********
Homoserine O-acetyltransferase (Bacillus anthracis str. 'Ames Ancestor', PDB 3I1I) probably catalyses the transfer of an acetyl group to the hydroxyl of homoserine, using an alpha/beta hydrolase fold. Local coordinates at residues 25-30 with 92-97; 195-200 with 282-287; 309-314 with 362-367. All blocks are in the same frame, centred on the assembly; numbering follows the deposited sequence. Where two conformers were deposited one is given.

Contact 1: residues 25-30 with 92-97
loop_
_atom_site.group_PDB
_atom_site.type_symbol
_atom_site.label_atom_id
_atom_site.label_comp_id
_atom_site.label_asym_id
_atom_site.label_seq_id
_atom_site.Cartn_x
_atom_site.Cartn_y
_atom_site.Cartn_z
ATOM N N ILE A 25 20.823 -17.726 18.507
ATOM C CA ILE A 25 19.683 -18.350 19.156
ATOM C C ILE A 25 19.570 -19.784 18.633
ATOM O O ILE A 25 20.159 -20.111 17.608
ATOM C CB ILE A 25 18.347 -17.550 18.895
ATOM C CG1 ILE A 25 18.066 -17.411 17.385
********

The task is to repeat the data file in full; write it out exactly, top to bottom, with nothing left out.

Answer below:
Homoserine O-acetyltransferase (Bacillus anthracis str. 'Ames Ancestor', PDB 3I1I) probably catalyses the transfer of an acetyl group to the hydroxyl of homoserine, using an alpha/beta hydrolase fold. Local coordinates at residues 25-30 with 92-97; 195-200 with 282-287; 309-314 with 362-367. All blocks are in the same frame, centred on the assembly; numbering follows the deposited sequence. Where two conformers were deposited one is given.

Contact 1: residues 25-30 with 92-97
loop_
_atom_site.group_PDB
_atom_site.type_symbol
_atom_site.label_atom_id
_atom_site.label_comp_id
_atom_site.label_asym_id
_atom_site.label_seq_id
_atom_site.Cartn_x
_atom_site.Cartn_y
_atom_site.Cartn_z
ATOM N N ILE A 25 20.823 -17.726 18.507
ATOM C CA ILE A 25 19.683 -18.350 19.156
ATOM C C ILE A 25 19.570 -19.784 18.633
ATOM O O ILE A 25 20.159 -20.111 17.608
ATOM C CB ILE A 25 18.347 -17.550 18.895
ATOM C CG1 ILE A 25 18.066 -17.411 17.385